That's where you end up seeing products getting put out and campaigns being run — you know what they were trying to do, but it was clear they never asked a woman, never asked a person of color, they never asked a queer person. They're just like ‘you want this product’, we want to sell it to you, and so this is what we think you'd like to see, and you're cancelled.

Jaina Baumgartner: A lot of us work in the world of building websites and I would say even user testing is maybe too much down the road because if you find out something, it's really hard to go back and redo everything that you've built. So it's extremely important to actually have user interviews and bring people to the table as early as possible into the conversation and really seek to understand what they're seeing, what they want, how can they be helped, what can you bring to the table, what kind of experience can you create that would really help them in their journey and that can ensure that everything down the road is mapping back to it.

Daniela Millitaru: Diversity of backgrounds also brings formatting diversity, so different ways of thinking normally that brings innovation; that we can get ‘there’, faster. I really dislike capitalism, but you would make more money because you will not waste, for example, if you don't have diverse user testing and then you create a product not for everyone. You would like your audience to be everyone, right? Because you would like there to be as many as possible, so that we could buy as much as possible. And if you don't have that diversity user testing, you might have to go back to the drawing board and you will have to consider those personas that you haven't really considered, and that’s time — time is money.

Q3: What considerations need to be made as we rely more on AI and automated processing to make human decisions?

Jaina Baumgartner: Over 60% of marketers say that AI is critical to executing their personalization strategies for the next year. So ,in discussing what it means to have AI, machine learning, and personalization, there are two main forms of this and it's mainly used in recommender systems. The first form this collaborative filtering where you find similar users to you and then recommend something based on what the similar user used or did. Then there is content-based filtering, which is you take your past history and behavior and make recommendations based on that.

The problem with both of these ways of doing machine learning or AI-based personalization is that they're fundamentally optimizing for similarities in the assumption that similarities are ‘good’, differences are ‘bad’. Because of that, they limit our growth and we fail to see anything that's new, interesting, or have other perspectives; it's basically a dangerous AI feedback loop of an echo chamber. This is not just a social problem. It's a business problem too because it's typical a user has 3 to 5 preferences, and if you just personalize to the one that you find out first, you're not able to cross-sell to your customer. A person that you are able to cross-sell to will spend 5 to 10 times more with you than someone that you don't cross-sell to.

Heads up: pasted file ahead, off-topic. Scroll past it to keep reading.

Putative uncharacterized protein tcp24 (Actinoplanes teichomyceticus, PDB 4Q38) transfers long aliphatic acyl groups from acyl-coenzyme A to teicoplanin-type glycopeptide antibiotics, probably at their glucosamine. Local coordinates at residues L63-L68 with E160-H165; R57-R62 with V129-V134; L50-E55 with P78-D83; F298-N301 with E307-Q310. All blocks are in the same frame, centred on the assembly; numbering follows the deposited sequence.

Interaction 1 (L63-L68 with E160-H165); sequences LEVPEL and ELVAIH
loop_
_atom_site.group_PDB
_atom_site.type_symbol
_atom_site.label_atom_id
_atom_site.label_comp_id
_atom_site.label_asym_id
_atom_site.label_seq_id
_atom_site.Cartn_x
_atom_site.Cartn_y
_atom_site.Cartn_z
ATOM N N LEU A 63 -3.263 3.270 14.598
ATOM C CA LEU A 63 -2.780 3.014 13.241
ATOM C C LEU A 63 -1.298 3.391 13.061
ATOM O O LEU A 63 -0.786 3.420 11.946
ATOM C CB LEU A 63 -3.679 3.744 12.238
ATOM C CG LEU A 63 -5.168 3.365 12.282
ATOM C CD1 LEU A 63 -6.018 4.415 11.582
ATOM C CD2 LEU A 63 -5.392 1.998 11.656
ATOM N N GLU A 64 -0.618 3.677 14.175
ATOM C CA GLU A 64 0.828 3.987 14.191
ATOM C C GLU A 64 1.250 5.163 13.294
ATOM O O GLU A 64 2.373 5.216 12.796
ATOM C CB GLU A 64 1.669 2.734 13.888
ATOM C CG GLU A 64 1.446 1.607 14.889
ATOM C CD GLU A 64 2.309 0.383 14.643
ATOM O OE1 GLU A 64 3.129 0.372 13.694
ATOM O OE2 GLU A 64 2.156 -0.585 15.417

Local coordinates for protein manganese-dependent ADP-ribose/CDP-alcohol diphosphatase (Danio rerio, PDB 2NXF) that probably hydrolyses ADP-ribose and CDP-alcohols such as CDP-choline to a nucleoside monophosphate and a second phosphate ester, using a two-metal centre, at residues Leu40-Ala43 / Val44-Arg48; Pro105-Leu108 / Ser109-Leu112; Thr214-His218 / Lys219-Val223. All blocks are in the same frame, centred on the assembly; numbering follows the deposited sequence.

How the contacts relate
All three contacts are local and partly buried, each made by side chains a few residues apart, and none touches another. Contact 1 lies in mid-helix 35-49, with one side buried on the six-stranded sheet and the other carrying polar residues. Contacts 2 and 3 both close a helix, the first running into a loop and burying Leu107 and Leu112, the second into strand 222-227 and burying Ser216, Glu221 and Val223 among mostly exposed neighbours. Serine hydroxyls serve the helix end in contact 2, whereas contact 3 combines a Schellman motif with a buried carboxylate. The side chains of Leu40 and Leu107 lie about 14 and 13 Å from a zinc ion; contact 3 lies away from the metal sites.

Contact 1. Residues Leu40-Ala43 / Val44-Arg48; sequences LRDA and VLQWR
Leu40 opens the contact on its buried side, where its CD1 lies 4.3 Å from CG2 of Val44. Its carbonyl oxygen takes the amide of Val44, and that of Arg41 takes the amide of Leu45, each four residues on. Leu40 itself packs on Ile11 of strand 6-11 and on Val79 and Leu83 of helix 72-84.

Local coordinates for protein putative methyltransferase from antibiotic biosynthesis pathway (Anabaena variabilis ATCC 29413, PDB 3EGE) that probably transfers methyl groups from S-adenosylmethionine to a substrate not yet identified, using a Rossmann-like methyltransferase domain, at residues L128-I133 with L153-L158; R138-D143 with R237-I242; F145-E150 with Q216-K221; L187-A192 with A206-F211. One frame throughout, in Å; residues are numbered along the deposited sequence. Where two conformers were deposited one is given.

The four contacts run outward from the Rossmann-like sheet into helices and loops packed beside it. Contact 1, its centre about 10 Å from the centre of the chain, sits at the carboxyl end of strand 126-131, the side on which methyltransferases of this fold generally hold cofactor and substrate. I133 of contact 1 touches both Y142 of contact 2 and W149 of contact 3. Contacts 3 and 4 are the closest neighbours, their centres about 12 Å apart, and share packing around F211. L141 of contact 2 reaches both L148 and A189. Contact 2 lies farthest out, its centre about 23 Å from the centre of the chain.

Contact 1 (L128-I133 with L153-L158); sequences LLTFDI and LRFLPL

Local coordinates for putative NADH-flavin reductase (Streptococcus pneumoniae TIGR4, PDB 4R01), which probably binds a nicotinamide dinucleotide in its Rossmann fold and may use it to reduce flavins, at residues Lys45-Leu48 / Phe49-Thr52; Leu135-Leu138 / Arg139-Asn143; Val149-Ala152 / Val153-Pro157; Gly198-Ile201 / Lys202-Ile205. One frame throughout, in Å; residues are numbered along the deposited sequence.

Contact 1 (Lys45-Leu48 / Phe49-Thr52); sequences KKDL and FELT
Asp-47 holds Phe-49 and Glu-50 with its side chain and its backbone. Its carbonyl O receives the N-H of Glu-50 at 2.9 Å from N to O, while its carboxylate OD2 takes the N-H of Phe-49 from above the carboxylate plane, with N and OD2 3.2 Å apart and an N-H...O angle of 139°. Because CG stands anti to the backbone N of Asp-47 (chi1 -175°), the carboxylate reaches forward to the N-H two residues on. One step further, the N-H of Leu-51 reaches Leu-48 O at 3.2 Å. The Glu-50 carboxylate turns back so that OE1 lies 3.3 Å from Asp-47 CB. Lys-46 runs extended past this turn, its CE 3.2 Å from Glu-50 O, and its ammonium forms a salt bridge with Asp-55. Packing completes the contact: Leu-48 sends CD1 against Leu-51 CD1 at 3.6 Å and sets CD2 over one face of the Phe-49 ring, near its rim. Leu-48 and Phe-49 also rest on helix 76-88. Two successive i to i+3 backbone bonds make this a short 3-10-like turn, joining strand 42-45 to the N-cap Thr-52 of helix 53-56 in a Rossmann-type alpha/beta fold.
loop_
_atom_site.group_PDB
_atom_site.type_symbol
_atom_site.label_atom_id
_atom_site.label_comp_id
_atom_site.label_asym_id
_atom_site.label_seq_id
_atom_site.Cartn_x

Amy Turrin: As we think about AI, automated processing, making decisions, and thinking about those models, we can start heading into an uncanny valley: ‘hey it's so close, we can kind of figure out who you are’. It’s unnerving to be that uncanny valley where you know it knows who you are and knows what you want. For those people who maybe do not fit the mold of what that uncanny valley was aiming for, it's a little bit upsetting.

I have a good example of this: I had a baby recently and I am firmly mummy. She can't say it yet, but I'm firmly mummy. As I am not the most feminine of people, I like to do some different types of shopping for my shoes. So, Facebook did a wonderful job of trying to understand who I am. They knew that I had a baby, they knew that I wanted to buy brown shoes, they knew that I wanted to buy these fun socks, they knew that I might buy diapers sometimes, but what they didn't think to know was who is this person beyond those things. So, they made the leap and their wonderful and probably the most advanced AI that we have that’s utilizing machine learning said this person is the daddy. I'm just getting constant ads from men's wear. And I think that's how they got there, but you end up taking these leaps and you end up taking a disturbing leap if you fall outside of those things.

Daniela Millitaru: I wanted to attract attention more to areas where having AI and automated processing to make human decisions can really kill someone or put someone in prison and that's legal and medical fields. Recently, ProPublica evaluated an AI-assisted risk assessment system to predict a defendants’ future risk division. So, because of the implicit bias, out of 7,000 outcomes generated, they found that there is a big tendency to assign a higher risk to black people; that is extremely, extremely dangerous.

Also, in the medical system, people could be killed if you have an AI for some medication, for example. If there's no human presence, it could kill. There needs to be consideration of the ethicality of practice as well and also look at unconscious bias.

Kimberly McCabe: I've seen research about the algorithms and think about what the role of actuaries are; actuaries decided the risk level for an insurance and under life insurance, your health insurance, or car insurance. They're looking at it and saying what gender are you and what car you drive, what group do you fall in, and we're paying based on these things, which we see clearly now as biased and we're concerned about with AI and machine learning. But does it make you look at other things in different industries, differently? Do other industries start making you wonder if we were doing it really wrong? And how what we're doing in tech influences those other industries going forward?

Deepthi Katta: There's no looking back, there's only looking forward. The world is going to do AI and that's why these discussions are very important to make sure that the right things are considered in that model and the end user is not feeling emotionally distressed because in this world we already have people suffering from a lot of problems, and we don't want AI to be another one.

Monica Lara is Sr. Content Marketing Manager at Sitecore. Follow her on LinkedIn and Twitter.